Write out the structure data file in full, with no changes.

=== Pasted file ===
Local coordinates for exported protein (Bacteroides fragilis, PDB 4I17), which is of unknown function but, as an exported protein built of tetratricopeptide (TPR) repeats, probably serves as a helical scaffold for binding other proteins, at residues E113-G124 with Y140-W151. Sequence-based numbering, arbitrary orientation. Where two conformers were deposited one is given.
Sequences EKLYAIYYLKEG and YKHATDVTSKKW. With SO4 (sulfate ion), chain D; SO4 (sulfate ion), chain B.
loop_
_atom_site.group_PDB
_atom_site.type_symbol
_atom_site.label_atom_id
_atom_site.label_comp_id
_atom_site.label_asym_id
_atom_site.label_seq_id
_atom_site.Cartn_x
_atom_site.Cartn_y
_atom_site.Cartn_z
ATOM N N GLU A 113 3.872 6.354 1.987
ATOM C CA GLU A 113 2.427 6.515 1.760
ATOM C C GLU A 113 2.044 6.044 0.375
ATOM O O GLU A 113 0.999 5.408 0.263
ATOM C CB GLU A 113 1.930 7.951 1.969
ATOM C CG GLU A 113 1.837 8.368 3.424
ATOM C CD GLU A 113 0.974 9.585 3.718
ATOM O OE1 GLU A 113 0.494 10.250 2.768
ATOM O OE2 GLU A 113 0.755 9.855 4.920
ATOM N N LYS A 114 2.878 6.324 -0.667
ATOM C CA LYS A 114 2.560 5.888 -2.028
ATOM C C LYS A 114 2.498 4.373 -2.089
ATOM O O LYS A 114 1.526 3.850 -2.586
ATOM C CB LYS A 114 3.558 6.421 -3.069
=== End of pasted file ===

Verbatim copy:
Local coordinates for exported protein (Bacteroides fragilis, PDB 4I17), which is of unknown function but, as an exported protein built of tetratricopeptide (TPR) repeats, probably serves as a helical scaffold for binding other proteins, at residues E113-G124 with Y140-W151. Sequence-based numbering, arbitrary orientation. Where two conformers were deposited one is given.
Sequences EKLYAIYYLKEG and YKHATDVTSKKW. With SO4 (sulfate ion), chain D; SO4 (sulfate ion), chain B.
loop_
_atom_site.group_PDB
_atom_site.type_symbol
_atom_site.label_atom_id
_atom_site.label_comp_id
_atom_site.label_asym_id
_atom_site.label_seq_id
_atom_site.Cartn_x
_atom_site.Cartn_y
_atom_site.Cartn_z
ATOM N N GLU A 113 3.872 6.354 1.987
ATOM C CA GLU A 113 2.427 6.515 1.760
ATOM C C GLU A 113 2.044 6.044 0.375
ATOM O O GLU A 113 0.999 5.408 0.263
ATOM C CB GLU A 113 1.930 7.951 1.969
ATOM C CG GLU A 113 1.837 8.368 3.424
ATOM C CD GLU A 113 0.974 9.585 3.718
ATOM O OE1 GLU A 113 0.494 10.250 2.768
ATOM O OE2 GLU A 113 0.755 9.855 4.920
ATOM N N LYS A 114 2.878 6.324 -0.667
ATOM C CA LYS A 114 2.560 5.888 -2.028
ATOM C C LYS A 114 2.498 4.373 -2.089
ATOM O O LYS A 114 1.526 3.850 -2.586
ATOM C CB LYS A 114 3.558 6.421 -3.069